In much of the country, vacation rental managers and hosts were able to capitalize on increased demand and raise their rates dramatically.
Adjusted RevPAR: June 1 – August 31
Due to the increases in both occupancy and rates, the average rental in the United States earned 41 percent more revenue this summer than in 2019. Adjusted revenue per available rental (RevPAR) combines occupancy and ADR to measure the average revenue earned per night not taken up by owners or holds.
California was the region with the highest growth in occupancy, whereas the Southern Appalachian Mountains had the largest increase in ADR; both ended the summer with an adjusted RevPAR 71 percent higher than in 2019.
The South Atlantic Coast was the lowest performer, despite having an impressive 35 percent increase. Increases in RevPAR should signal a positive future for markets like Hawaii and cities, where the recovery has been delayed.
Average Booking Window: June 1 – August 31
Although the rental performance indicators for most destinations around the country trended in similar directions, booking behavior has been less uniform.
The average booking window, or the time between a guest making a reservation and arriving, decreased from 86 days in 2019 to 77 days in 2021. However, this is much closer to normal than the 56-day average booking window in 2020.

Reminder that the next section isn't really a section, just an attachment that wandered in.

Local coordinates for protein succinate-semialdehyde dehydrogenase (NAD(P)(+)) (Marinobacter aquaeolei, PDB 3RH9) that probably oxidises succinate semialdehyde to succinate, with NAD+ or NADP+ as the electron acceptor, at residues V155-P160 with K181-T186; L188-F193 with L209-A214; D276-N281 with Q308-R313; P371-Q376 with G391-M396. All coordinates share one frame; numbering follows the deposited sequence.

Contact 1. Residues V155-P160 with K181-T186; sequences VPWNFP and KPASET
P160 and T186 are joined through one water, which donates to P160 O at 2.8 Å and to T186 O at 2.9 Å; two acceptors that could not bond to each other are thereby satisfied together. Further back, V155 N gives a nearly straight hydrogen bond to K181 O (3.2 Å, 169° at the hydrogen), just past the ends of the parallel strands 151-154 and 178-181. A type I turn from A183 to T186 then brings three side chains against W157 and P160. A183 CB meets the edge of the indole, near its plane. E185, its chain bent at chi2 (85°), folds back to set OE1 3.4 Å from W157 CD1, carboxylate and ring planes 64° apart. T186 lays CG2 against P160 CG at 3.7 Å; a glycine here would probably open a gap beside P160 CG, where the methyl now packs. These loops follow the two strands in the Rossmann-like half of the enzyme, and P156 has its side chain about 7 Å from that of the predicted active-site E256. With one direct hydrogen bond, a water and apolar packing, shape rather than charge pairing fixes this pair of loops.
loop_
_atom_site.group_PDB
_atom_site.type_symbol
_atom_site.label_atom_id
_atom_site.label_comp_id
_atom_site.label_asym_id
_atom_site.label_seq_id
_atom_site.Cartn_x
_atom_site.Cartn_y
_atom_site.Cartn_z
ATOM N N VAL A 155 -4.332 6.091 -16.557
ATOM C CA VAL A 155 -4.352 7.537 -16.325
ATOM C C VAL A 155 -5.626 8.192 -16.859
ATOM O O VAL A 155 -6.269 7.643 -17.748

California and Oregon experienced the largest decreases in the average booking window, at -21 percent and -17 percent, respectively.
Interestingly, the Gulf Coast and Southern Appalachians had longer average booking windows in 2021, despite sharp decreases in 2020.
The shorter booking window has allowed revenue managers to keep prices set high until the travel date, but the average booking window is slowly returning to normal for most markets. Vacation rental managers will need to continue to stay on top of demand and booking data and adjust strategies accordingly.
Average Length of Stay: June 1 – August 31
Nationwide, the average length of stay dropped from 5.1 days in 2019 to 5.0 in 2020.
With the exception of Hawaii, where the stay length almost doubled in 2020 due to travel restrictions, most markets have not seen significant changes in the average length of stay over the past two summers.
Colorado saw the largest change from 2019 at +21 percent, but this was still only a 0.7-day increase. These numbers imply that the average guest is taking the same length of trip they always have, although the average could smooth over the outliers.
41% Increase in US Rental Revenue
Taken together, these trends highlight just how remarkable the 2021 summer season was for rentals around the country. Hosts, homeowners, and property managers likely made it through very uncertain times last year by dreaming about the light at the end of the tunnel. The national 41 percent increase in revenue was an even brighter light than most of us expected.
However, the market is still in flux. As the pandemic drags on, regulatory battles heat up, and other lodging sectors recover, staying on top of the trends continues to be crucial for all involved in the vacation rental industry.